biased p–n junction and an intrinsic (high-resistivity)
layer.

When a reverse bias across the p–n junction exceeds a


certain threshold value, then avalanche breakdown (due
to impact ionization) occurs, resulting in a large number
of carriers in what is called the avalanche region. In the
example above, electrons move through the drift region
(intrinsic doping) to the n+ contact in a time known as the
transit time delay.
An ac signal with a mean value just below avalanche
breakdown is applied to the diode. As the voltage increases
above threshold, carriers are generated; however, since the
rate of carrier generation at avalanche depends not only on
the electric field but also on the number of carriers already
in existence, the current continues to rise even as the ac
voltage decreases (it lags the voltage by 90 deg, known as
the injection delay). The length of the diode can be chosen
so that the transit time delay results in a further 90-deg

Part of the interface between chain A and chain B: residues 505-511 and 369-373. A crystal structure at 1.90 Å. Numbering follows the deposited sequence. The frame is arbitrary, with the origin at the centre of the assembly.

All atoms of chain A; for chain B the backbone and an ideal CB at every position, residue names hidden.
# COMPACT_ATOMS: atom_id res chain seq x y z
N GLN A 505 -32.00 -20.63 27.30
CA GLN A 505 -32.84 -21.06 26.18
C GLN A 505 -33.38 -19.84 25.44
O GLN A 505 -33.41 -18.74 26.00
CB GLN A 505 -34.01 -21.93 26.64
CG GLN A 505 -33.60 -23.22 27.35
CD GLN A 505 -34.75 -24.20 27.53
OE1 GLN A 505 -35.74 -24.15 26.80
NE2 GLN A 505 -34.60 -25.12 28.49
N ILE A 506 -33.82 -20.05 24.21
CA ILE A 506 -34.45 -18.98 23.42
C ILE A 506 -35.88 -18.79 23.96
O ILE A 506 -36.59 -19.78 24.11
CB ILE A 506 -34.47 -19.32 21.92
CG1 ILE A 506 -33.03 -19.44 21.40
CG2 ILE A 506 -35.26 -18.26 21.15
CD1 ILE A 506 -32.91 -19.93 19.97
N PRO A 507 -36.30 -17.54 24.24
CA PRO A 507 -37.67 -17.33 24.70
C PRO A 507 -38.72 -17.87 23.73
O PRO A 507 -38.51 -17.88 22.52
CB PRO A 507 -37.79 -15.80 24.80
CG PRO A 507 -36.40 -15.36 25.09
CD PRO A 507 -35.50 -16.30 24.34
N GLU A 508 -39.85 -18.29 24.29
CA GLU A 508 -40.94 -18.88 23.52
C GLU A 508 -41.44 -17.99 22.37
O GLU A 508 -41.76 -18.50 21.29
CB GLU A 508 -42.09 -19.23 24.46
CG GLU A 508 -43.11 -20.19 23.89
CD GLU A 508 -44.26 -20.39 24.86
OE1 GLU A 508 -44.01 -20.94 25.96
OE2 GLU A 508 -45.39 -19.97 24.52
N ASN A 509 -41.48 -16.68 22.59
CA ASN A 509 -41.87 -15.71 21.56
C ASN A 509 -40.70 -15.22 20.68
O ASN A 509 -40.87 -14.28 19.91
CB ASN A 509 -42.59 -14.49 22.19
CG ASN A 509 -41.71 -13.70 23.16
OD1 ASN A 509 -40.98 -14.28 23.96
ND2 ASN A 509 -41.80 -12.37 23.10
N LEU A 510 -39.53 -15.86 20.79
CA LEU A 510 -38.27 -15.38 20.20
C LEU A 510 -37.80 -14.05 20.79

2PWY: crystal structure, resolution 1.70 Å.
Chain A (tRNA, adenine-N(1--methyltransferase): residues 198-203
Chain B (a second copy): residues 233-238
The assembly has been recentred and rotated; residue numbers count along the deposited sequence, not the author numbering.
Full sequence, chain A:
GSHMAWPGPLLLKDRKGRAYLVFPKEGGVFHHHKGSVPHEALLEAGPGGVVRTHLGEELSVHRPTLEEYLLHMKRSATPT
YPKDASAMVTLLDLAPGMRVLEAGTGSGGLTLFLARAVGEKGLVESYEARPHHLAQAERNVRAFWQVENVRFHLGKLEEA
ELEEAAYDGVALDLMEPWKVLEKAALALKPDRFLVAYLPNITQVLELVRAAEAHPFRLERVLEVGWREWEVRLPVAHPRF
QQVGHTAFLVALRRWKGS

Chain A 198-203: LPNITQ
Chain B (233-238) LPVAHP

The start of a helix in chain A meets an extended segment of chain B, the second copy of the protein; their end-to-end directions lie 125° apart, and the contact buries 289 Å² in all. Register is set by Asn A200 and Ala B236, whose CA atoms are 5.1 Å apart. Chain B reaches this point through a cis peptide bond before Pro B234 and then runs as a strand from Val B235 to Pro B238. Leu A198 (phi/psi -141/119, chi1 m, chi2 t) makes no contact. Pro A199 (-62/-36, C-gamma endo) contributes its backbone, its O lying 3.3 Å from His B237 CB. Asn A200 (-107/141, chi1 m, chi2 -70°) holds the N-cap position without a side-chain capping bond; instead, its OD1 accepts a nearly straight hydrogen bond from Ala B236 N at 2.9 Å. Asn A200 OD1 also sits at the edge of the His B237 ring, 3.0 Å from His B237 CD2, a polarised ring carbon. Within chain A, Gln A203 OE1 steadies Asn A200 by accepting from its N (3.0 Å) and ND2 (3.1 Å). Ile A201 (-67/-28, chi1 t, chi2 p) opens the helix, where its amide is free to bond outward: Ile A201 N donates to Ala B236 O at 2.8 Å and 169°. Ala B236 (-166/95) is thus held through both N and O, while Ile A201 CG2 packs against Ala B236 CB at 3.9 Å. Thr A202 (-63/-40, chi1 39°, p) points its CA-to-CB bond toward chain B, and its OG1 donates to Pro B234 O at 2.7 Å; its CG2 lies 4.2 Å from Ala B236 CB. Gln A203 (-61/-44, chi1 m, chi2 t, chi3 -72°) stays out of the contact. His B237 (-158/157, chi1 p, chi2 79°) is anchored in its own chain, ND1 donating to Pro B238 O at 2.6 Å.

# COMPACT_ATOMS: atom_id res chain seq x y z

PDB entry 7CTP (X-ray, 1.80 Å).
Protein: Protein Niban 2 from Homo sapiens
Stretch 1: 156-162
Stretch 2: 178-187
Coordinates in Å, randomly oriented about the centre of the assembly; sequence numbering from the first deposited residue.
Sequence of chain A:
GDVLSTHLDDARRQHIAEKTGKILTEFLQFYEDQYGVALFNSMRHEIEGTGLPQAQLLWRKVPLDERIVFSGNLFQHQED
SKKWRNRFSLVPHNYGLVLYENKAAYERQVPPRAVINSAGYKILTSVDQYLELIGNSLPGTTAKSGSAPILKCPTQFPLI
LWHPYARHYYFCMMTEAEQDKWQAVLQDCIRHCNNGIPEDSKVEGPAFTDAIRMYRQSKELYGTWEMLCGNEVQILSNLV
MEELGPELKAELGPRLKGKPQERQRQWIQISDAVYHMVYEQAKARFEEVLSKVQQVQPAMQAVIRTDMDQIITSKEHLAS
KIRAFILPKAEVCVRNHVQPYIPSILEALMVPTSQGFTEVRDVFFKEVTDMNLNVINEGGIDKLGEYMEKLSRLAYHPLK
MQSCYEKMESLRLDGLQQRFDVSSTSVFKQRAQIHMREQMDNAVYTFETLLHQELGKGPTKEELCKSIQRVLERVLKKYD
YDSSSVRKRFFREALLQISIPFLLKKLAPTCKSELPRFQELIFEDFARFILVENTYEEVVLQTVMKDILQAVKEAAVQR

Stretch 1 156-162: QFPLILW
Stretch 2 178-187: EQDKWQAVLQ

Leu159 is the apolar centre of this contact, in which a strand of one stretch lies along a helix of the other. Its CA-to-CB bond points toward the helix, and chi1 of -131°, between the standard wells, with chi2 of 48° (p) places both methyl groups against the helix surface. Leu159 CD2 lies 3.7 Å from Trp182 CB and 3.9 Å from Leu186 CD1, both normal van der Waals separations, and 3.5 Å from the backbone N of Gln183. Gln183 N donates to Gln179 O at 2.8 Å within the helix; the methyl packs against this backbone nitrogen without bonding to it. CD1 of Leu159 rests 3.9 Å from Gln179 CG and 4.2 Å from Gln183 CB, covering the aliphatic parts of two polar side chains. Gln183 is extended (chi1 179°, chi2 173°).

phase lag in current and therefore a negative differential
resistance device. An external resonant circuit can then be
used to sustain the oscillations. Like other devices based
on the random avalanche process, IMPATT diodes tend to
suffer from phase noise.

Field Guide to Terahertz Sources, Detectors, and Optics


10 THz Sources

TUNNETT Diodes

As the operating frequency of an IMPATT diode increases,


the dominant carrier injection mode changes from an
avalanche to a mixed avalanche–tunnel mechanism. The
exploitation of the injection of charge by tunneling led
to the development of tunnel injection transit time or
TUNNETT diodes.

In these diodes a highly doped, narrow, p++ n+ junction